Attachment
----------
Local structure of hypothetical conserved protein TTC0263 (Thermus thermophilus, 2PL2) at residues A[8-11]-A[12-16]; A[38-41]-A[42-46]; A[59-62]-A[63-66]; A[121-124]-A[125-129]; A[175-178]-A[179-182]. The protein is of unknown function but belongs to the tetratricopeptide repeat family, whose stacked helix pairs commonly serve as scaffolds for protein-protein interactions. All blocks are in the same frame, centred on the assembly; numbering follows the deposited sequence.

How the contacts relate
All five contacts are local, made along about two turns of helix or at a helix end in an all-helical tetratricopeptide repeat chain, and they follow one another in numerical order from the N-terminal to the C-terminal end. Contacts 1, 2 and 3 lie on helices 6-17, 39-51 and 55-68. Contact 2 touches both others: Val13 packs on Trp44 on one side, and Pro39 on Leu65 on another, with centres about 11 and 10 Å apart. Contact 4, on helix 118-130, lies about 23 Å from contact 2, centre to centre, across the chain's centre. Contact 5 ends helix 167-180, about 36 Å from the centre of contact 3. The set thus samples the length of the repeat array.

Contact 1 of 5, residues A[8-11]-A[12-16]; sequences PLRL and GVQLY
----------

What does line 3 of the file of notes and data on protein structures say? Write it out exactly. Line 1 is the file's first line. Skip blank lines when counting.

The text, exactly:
All five contacts are local, made along about two turns of helix or at a helix end in an all-helical tetratricopeptide repeat chain, and they follow one another in numerical order from the N-terminal to the C-terminal end. Contacts 1, 2 and 3 lie on helices 6-17, 39-51 and 55-68. Contact 2 touches both others: Val13 packs on Trp44 on one side, and Pro39 on Leu65 on another, with centres about 11 and 10 Å apart. Contact 4, on helix 118-130, lies about 23 Å from contact 2, centre to centre, across the chain's centre. Contact 5 ends helix 167-180, about 36 Å from the centre of contact 3. The set thus samples the length of the repeat array.